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Connecticut clerks enlist help with ballot application surge

Town and city clerks across Connecticut have been enlisting volunteers, hiring extra staff and paying overtime to workers to process an unprecedented number of requests for absentee election ballots.

In East Hartford alone, where records show 858 absentee ballots were submitted in the 2016 presidential election, Town Clerk Robert Pasek said he predicts roughly 21,000 could be issued to voters this year.

“There’s no comparison,” said Pasek, when asked how the situation sizes up to four years ago. “Unprecedented is a word that’s used very frequently this year in 2020. It’s been unprecedented what they’ve put upon the town clerks and the number of absentee ballots that we are trying to process at this very moment.”

According to the Secretary of the State's Office, city and town clerks already processed requests for at least 355,814 absentee ballot packages as of Sept. 28. That's tens of thousands more than the total number of 129,480 absentee ballots received statewide in the 2016 presidential election.

Prior to the coronavirus pandemic, Connecticut limited allowances for absentee voting to specific things like being out-of-state on Election Day or serving as an active duty military service member.

But the General Assembly passed legislation that temporarily allowed the coronavirus pandemic as a reason, essentially extending Democratic Gov. Ned Lamont's earlier executive order that made the same allowance for the Aug. 11 primary.

Additionally, Democratic Secretary of the State Denise Merrill, using commercial mail houses sent every eligible voter in Connecticut an application for an absentee ballot with a postage-paid envelope.

Many of those applications are now being mailed to the town and city clerks, who are tasked with sending voters back a package that includes a ballot which can be mailed or deposited in a special drop box, typically located outside the voter's respective city or town hall.

During the primary, Merrill's office used a mail house to handle the process of piecing together that absentee ballot package and sending out most of the requested ballots to voters. But there were some delays, and it was ultimately decided the local clerks were best to handle the whole process, especially since ballots can differ by community with state legislative seats up for grabs this year.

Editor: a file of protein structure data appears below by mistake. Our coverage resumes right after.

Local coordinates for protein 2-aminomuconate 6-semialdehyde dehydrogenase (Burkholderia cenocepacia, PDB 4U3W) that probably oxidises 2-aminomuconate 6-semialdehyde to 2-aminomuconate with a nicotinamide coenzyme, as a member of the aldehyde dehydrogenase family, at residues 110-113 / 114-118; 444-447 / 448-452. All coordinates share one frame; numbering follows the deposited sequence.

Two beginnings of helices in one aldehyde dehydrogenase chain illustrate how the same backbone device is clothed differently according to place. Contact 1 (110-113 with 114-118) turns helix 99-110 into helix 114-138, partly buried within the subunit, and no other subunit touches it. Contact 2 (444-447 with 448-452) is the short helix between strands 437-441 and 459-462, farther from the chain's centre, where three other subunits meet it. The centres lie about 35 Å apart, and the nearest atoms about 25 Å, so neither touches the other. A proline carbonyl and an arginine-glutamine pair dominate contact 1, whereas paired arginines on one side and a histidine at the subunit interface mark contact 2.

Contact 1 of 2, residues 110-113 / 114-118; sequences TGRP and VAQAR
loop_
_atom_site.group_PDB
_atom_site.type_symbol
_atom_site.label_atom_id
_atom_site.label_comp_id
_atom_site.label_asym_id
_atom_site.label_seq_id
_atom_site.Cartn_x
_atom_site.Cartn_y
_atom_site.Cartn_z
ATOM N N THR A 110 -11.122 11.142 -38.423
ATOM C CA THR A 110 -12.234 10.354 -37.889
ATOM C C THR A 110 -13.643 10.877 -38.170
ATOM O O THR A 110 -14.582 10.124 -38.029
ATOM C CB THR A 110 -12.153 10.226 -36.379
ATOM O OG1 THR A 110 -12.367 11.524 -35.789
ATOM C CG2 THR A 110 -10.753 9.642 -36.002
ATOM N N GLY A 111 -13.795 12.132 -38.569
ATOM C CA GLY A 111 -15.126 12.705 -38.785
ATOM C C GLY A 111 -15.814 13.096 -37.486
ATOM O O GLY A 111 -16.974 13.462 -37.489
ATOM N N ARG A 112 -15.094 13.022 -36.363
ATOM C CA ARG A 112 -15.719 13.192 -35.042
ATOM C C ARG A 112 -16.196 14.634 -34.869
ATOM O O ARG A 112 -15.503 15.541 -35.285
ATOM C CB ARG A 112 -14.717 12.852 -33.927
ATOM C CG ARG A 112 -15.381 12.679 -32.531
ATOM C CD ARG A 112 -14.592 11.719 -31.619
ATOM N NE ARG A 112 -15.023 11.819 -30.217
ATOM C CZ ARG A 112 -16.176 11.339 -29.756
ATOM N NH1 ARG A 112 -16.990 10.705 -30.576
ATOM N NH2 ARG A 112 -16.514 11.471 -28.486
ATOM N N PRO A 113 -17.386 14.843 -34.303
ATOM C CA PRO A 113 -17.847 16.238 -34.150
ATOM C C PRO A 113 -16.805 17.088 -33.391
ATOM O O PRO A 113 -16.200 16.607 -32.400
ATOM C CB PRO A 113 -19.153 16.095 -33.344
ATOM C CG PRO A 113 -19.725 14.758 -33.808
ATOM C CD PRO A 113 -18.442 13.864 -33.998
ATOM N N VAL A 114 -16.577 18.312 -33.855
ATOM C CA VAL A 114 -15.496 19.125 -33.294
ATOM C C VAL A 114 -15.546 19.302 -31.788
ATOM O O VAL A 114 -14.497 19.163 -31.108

There were more than 40 ballot designs for the primary, while the general election will have more than 500.

With the Nov. 3 election approaching, the clerks aren't allowed to begin mailing out ballots until Oct. 2, under state law. After that date, they're given 48 hours to process each new application they receive.

That means clerks and their staffers have been working hard for the past couple weeks to get the packets ready to go, said Anna M. Posniak, president of the Connecticut Town Clerks Association and Windsor's town clerk. Some have borrowed staff from other departments while others have closed their offices early to focus on getting the ballot packages ready.

As of Friday, Posniak said, most cities and towns had not yet received the actual ballot from their printing companies to include in the package because all the candidates were not finalized until around Sept. 15.

“There’s really only a handful of printers that we can use in this area and so they’re all working to get those ballots out to us,” she said. “So what we are doing while we’re waiting on the ballots is we’re processing all of the applications.”

Merrill’s office has provided more than $1.4 million in federal funds to help cities and towns to cover the cost, including purchasing computers, hiring extra staff and pay for postage to mail ballots to voters. That’s in addition to more than $9.5 million for other election-related expenses for both the general election and primary, in light of the pandemic.

Posniak, who recommends all registered voters request an absentee ballot this year just in case they can't make to the polls, said she's been spending her town's grant to hire additional staffers, including some recent college graduates looking for work.

She said they've been using new technology to scan bar codes on applications and print out labels, all in a separate room with social distancing.

“I know many towns have done the same thing, hiring younger people only because typically they’re not of higher risk (for COVID-19)," she said. “And also because of the fact that they’re very comfortable with working with computers as well.”

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